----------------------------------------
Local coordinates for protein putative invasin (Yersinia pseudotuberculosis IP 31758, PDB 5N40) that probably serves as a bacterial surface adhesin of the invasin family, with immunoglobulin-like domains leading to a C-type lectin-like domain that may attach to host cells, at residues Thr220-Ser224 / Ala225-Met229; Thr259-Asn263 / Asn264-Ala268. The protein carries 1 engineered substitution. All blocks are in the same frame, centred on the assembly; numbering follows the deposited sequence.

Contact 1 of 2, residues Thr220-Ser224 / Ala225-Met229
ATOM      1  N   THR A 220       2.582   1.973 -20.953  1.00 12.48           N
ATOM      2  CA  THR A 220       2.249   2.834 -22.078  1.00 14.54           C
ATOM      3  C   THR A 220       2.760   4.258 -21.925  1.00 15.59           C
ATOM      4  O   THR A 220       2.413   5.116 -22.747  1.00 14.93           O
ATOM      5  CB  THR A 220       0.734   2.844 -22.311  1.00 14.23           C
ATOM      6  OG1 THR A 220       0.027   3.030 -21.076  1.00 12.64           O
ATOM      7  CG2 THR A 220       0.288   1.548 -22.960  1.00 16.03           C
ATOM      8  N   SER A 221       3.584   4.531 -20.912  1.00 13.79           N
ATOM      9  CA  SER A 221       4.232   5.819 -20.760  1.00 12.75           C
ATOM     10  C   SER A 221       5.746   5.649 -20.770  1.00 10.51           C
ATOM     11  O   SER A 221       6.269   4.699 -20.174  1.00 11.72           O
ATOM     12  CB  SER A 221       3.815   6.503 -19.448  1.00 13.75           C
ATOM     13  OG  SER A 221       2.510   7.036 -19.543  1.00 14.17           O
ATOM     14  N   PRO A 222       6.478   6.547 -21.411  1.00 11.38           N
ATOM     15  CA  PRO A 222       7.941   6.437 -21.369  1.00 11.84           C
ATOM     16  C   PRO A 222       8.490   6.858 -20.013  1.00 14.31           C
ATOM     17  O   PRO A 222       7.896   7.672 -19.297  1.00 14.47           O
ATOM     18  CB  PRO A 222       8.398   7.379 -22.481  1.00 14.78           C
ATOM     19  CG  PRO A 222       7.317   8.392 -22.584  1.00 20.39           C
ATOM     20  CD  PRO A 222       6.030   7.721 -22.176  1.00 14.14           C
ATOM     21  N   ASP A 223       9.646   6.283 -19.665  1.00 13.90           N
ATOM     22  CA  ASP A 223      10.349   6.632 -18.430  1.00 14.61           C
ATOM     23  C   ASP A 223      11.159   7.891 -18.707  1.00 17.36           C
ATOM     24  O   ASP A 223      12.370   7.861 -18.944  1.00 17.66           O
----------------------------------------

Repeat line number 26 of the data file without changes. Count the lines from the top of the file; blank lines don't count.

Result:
ATOM     24  O   ASP A 223      12.370   7.861 -18.944  1.00 17.66           O